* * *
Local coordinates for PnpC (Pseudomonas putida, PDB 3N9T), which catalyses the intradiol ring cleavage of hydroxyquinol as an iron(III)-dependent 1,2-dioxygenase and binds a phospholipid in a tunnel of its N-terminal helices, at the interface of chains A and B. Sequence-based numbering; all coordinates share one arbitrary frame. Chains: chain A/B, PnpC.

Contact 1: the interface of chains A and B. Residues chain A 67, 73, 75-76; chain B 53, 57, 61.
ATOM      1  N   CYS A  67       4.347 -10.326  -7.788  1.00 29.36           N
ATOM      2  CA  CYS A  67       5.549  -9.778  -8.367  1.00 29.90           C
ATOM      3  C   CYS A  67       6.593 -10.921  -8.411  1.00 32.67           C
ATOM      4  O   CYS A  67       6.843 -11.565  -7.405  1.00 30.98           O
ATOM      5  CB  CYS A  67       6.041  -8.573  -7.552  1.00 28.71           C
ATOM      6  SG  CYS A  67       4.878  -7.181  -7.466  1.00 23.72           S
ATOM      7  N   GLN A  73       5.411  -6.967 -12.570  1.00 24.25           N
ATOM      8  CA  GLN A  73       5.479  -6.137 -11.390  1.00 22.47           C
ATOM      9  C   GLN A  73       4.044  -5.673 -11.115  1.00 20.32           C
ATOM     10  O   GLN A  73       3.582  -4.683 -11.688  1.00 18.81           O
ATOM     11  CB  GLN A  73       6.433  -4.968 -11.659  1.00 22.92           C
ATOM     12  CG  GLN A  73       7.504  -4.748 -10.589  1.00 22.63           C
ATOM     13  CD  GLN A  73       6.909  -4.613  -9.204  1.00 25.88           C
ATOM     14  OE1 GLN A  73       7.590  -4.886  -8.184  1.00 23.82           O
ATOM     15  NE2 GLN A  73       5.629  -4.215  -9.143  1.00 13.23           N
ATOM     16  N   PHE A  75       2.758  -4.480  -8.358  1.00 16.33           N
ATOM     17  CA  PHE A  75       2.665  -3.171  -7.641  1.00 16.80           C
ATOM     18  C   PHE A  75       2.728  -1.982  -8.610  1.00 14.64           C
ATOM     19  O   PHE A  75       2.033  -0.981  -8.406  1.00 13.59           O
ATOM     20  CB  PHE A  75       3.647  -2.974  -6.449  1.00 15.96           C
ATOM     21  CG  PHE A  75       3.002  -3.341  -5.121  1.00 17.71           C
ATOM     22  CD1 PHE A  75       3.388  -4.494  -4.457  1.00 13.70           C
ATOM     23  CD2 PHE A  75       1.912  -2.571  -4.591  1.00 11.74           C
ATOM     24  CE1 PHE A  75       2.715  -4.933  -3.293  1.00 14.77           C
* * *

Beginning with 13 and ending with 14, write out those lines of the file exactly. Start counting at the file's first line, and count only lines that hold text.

ATOM     11  CB  GLN A  73       6.433  -4.968 -11.659  1.00 22.92           C
ATOM     12  CG  GLN A  73       7.504  -4.748 -10.589  1.00 22.63           C